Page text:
Abstract

The current study uses a national (United States) random sample of 201 lead entrepreneurs to examine the interactive effects of entrepreneurs’ improvisational behavior with key individual (i.e., optimism) and environmental (i.e., industry dynamism) variables on firm performance (i.e., lagged measures of revenue and employment growth). Results indicate that these factors moderate the effects of entrepreneurs’ improvisational behavior; in fact, a three-way interaction between improvisational behavior, optimism, and environmental dynamism was observed with respect to firm performance. Consistent with predictions, in dynamic environments, the effects of entrepreneurs’ improvisational behavior on firm performance were positive when combined with moderate optimism, but non-significant when combined with high optimism. In stable environments, the effects of improvisational behavior were relatively weak, and were not moderated by optimism. Overall, results suggest that improvisational behavior can be an effective form of entrepreneurial action within rapidly and unpredictably shifting environments, but only when coupled with realistic levels of optimism.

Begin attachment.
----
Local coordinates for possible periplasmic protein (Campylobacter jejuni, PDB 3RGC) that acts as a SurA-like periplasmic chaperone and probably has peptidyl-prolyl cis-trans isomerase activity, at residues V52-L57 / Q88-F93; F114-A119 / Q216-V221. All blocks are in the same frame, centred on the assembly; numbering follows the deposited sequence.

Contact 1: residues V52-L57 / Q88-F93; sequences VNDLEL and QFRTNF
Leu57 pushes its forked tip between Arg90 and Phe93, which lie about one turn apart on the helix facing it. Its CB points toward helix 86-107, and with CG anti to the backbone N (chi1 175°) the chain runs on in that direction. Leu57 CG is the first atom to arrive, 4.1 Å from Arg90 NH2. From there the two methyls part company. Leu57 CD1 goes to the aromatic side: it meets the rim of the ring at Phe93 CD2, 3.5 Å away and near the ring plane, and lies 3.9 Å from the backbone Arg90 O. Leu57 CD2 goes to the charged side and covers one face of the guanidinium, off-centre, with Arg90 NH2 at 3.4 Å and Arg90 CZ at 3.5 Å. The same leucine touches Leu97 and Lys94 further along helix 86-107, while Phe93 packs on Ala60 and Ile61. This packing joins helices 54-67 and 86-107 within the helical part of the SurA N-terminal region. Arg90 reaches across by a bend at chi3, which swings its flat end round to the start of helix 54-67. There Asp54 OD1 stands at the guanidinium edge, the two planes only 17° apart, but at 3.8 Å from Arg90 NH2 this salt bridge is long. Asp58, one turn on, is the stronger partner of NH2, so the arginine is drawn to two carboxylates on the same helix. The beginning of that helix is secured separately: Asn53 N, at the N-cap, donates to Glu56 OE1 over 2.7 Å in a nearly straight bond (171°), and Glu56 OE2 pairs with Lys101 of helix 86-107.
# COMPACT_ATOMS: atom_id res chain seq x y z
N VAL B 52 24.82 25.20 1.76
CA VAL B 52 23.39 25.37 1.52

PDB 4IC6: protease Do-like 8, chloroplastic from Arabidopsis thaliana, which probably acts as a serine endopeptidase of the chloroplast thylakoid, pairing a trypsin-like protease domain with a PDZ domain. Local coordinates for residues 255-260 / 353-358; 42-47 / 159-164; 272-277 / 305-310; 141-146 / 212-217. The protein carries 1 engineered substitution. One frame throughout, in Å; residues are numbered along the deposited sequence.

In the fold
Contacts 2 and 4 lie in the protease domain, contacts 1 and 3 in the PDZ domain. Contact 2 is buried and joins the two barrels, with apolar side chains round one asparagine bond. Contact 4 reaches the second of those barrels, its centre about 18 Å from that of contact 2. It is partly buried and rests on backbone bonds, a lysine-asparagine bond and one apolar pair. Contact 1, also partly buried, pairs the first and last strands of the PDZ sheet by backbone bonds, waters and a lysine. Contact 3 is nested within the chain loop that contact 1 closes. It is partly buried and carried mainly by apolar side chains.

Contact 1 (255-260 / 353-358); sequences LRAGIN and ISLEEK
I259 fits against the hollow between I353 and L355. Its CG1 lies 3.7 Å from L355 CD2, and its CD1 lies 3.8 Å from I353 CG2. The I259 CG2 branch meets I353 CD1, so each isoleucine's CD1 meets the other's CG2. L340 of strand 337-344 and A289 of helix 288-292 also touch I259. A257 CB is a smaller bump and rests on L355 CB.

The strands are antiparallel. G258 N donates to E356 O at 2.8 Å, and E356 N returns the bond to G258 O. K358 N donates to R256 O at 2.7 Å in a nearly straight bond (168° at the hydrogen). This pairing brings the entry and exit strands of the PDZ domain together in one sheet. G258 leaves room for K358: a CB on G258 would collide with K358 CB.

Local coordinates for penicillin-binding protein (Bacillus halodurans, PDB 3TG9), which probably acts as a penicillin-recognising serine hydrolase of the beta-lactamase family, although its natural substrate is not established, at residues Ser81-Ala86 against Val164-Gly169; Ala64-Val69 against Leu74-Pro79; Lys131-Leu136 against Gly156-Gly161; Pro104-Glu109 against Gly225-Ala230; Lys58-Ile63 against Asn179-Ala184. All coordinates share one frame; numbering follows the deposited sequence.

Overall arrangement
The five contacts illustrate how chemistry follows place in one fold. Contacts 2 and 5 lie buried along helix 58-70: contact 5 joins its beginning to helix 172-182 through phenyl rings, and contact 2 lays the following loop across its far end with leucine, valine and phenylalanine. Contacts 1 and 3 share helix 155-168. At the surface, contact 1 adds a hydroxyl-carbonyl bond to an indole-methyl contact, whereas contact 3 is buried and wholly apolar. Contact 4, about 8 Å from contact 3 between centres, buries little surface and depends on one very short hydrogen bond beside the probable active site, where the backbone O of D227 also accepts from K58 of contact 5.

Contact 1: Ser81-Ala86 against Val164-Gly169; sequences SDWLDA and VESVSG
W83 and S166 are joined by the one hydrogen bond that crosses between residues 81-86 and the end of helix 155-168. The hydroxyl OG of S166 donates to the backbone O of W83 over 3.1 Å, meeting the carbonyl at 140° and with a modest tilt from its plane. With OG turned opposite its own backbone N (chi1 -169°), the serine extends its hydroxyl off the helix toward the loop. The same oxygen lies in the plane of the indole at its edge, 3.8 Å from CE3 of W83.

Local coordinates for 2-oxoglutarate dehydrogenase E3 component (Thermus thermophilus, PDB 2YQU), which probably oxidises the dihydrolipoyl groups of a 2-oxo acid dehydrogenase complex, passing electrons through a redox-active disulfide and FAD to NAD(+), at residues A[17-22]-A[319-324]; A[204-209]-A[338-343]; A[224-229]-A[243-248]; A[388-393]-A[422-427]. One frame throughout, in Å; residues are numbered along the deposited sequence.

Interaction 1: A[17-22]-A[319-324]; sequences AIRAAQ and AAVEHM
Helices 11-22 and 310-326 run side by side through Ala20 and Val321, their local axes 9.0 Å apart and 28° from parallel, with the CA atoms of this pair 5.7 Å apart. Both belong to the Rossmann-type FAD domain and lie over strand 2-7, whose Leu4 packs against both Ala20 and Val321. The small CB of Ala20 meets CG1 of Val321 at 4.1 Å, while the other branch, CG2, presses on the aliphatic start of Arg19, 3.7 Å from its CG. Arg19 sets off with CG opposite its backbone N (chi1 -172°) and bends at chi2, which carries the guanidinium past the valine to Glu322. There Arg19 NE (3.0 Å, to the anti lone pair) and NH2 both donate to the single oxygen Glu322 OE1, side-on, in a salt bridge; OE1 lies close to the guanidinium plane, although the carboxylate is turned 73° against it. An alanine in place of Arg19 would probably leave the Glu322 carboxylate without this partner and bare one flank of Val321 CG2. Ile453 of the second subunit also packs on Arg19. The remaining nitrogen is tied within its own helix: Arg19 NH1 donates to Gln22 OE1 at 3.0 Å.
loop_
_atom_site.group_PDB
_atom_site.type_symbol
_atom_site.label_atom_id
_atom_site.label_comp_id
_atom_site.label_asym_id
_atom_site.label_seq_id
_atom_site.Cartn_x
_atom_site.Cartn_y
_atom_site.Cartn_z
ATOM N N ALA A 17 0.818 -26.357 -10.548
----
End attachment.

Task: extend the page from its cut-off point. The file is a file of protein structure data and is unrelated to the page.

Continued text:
NATIONAL FEDERATION OF INDEPENDENT BUSINESS (NFIB) AWARD FOR EXCELLENCE IN RESEARCH ON THE GENERAL TOPIC OF ENTREPRENEURSHIP

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